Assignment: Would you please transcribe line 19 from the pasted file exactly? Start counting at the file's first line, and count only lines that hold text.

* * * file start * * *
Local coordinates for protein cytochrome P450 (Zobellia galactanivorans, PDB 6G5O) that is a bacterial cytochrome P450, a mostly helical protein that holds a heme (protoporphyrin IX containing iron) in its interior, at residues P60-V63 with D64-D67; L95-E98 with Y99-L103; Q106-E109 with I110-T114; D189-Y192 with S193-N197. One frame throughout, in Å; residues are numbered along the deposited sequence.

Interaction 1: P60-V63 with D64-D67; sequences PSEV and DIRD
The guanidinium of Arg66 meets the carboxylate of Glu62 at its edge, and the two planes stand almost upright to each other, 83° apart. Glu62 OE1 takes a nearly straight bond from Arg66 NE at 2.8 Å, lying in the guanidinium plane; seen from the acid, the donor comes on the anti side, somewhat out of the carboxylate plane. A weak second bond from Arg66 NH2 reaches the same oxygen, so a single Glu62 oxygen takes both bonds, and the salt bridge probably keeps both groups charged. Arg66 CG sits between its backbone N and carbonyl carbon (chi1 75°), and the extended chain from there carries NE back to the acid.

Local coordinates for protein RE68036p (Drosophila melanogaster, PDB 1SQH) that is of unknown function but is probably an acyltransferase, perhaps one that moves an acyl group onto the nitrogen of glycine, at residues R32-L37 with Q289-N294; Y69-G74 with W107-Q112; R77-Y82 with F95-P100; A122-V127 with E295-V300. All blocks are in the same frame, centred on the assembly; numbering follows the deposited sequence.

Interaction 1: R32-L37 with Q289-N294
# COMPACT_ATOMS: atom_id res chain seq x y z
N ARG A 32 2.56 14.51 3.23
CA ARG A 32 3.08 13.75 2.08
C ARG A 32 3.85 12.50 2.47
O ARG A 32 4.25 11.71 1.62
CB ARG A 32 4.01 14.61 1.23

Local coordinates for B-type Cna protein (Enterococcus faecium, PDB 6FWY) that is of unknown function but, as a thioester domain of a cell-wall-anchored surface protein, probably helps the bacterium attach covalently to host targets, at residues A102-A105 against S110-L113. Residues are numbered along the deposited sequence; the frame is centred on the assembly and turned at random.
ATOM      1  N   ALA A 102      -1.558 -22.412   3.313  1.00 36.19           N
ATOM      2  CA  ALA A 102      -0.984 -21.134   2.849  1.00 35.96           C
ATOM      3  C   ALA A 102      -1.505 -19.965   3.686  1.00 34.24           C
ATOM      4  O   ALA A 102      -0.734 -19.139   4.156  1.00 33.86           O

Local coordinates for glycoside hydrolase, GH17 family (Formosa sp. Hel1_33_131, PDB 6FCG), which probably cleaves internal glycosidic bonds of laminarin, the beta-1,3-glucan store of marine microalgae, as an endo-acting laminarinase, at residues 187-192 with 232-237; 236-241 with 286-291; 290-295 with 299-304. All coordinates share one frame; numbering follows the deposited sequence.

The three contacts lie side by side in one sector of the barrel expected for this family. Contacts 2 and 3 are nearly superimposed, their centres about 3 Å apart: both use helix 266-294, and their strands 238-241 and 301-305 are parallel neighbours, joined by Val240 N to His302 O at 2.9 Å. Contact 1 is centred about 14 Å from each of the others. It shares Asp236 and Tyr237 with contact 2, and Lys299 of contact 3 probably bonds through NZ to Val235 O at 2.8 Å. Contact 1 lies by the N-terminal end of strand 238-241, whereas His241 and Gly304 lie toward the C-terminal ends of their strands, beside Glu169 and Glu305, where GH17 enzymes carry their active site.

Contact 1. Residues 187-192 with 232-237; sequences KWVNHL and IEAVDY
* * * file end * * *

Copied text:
Contact 1. Residues 187-192 with 232-237; sequences KWVNHL and IEAVDY